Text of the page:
In Seattle, rolling the Starbucks union on
Starbucks workers from across the Seattle area and the U.S. marched and rallied April 23 against union busting. Starbucks billionaire CEO Howard Schultz’s “break the union” campaign has led to many firings, followed by strikes and more organizing.
The Seattle action was organized by insurgent Starbucks Workers United (SWU), along with the office of City Councilperson Kshama Sawant, and was supported by Socialist Alternative, the Democratic Socialists of America and a number of unions.
The march celebrated a tremendous union victory April 21 at the coffee giant’s flagship Seattle Roastery on Capitol Hill, which does a $20-million retail business annually. That store is nine blocks from the original Pike Place Starbucks.
With 100 workers eligible to vote, the workers voted 38-27 to certify unionization through the National Labor Relations Board with SWU.
This hit Schultz in the heart of the Starbucks empire — that Seattle facility was the first roastery he opened, in 2014. A Roastery worker said Schultz visited this store himself two or three times a week, for a long time.
The chanting workers marched from Capitol Hill to Westlake Center downtown. There were solidarity contingents from the Seattle Education Association, Service Employees International Union Local 925, United Auto Workers Local 4121, International Brotherhood of Electrical Workers Local 46 and the Alphabet Workers Union of Google, along with other groups.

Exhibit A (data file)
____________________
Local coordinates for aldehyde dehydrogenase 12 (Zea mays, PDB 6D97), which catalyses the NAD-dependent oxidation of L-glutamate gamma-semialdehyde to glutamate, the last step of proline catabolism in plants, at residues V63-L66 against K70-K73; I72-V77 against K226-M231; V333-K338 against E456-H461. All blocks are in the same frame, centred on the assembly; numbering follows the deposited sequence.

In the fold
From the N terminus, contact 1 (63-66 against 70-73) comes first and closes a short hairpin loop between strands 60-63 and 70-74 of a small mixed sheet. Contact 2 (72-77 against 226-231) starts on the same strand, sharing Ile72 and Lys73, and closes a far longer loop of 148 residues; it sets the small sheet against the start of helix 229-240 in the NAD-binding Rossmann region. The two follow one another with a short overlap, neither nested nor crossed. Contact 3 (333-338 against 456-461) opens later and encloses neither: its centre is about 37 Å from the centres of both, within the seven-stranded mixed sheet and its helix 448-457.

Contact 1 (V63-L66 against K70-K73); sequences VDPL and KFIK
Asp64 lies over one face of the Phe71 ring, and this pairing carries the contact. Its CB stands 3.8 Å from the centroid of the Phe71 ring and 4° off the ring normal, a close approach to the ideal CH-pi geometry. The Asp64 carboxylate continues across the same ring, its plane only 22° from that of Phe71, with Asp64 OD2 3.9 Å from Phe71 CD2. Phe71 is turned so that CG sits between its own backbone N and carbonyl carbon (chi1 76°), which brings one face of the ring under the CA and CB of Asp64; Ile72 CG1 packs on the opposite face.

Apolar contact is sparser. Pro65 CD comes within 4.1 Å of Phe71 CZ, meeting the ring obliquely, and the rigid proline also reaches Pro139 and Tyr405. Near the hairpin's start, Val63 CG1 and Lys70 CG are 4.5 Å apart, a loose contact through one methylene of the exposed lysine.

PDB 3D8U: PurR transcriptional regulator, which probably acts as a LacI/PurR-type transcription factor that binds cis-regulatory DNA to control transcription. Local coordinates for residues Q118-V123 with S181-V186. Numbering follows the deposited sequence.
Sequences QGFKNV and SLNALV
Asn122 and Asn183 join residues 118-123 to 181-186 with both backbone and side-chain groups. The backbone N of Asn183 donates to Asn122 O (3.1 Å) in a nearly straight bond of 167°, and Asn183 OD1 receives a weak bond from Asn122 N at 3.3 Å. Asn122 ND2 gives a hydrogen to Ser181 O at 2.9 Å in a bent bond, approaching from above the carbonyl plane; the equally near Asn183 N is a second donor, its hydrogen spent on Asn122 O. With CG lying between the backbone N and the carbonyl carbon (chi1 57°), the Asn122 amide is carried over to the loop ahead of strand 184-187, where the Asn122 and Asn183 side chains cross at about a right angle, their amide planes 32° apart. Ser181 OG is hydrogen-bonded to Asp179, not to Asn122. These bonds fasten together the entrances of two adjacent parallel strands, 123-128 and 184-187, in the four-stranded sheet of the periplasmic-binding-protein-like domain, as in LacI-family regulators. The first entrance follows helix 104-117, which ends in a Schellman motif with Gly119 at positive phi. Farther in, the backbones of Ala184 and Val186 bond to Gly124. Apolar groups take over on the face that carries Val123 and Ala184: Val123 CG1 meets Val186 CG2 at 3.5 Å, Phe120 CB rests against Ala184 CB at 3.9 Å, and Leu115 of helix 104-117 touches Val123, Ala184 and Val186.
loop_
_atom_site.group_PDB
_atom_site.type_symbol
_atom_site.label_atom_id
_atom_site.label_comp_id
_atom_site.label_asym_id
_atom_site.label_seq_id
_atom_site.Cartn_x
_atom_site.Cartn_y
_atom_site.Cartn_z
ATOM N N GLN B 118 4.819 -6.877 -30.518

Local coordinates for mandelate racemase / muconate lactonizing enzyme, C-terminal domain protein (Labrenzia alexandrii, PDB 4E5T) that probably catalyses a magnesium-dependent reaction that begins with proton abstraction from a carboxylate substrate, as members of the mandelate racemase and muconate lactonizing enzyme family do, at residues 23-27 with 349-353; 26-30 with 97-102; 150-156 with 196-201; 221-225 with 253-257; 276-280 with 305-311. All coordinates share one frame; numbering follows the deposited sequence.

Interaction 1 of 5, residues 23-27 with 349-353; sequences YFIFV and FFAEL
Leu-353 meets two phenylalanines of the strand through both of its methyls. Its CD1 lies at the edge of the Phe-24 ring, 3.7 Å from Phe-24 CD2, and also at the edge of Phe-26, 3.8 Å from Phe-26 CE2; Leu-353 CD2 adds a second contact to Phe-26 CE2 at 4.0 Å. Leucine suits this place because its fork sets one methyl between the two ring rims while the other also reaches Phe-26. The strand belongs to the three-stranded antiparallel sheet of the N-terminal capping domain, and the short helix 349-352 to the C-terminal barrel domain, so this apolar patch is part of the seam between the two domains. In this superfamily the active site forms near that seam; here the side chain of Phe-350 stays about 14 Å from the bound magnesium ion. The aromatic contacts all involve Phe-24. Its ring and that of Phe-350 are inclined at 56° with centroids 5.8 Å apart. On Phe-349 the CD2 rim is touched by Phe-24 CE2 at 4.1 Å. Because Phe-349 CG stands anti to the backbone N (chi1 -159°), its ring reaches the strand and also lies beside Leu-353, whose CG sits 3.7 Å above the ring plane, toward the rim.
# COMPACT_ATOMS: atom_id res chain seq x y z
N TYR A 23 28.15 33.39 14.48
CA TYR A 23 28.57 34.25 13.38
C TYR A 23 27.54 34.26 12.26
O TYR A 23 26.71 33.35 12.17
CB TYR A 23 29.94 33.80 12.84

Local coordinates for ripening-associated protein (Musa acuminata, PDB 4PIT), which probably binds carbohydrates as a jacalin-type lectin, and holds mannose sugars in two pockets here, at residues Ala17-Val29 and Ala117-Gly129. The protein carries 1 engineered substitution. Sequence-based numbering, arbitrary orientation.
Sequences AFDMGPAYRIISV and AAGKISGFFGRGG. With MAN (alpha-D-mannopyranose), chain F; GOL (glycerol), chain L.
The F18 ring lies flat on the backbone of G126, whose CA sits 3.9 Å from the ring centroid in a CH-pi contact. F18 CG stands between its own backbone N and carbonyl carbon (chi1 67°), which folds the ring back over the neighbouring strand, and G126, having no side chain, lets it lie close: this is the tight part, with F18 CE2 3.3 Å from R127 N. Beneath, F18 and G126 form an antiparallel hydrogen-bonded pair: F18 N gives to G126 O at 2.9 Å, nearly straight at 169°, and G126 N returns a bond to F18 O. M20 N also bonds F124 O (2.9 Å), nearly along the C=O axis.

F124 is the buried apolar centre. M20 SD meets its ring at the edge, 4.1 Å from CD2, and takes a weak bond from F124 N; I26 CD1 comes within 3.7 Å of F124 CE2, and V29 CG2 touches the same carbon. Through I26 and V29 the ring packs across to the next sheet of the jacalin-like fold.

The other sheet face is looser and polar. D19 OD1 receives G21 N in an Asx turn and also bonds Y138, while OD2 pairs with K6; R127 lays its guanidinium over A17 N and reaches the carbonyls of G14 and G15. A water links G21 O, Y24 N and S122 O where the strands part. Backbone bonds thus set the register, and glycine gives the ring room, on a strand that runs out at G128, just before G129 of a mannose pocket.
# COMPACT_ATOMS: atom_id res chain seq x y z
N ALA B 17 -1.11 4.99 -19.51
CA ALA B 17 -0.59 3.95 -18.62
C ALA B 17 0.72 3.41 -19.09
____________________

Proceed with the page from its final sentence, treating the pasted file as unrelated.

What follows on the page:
Councilperson Sawant applauded the local SWU win and, as well, as the huge recent victory of the Amazon Labor Union in Staten Island, New York. She supported the call for a joint national action with SWU and the ALU on upcoming May Day — or any other time in the future.
Many Starbucks workers there had been fired for organizing, like those from Michigan and Overland Park, Kansas, but said they were continuing to organize. Beto Sanchez of the Memphis 7 — organizing committee members who were fired — related the Memphis connection to a history of struggle. Some of the young workers joining the Starbucks union had grandparents who marched with Dr. Martin Luther King and the striking sanitation workers in 1968, just before his assassination.
Many of the workers from the Seattle, Olympia and Marysville, Washington, stores had had successful three-day strikes the previous week. Starbucks worker-organizers spoke who had come from Kansas City, Kansas; Phoenix; New York state; Michigan; and western Washington state.
They were all together in Seattle, as the workers ‘roll the union on!’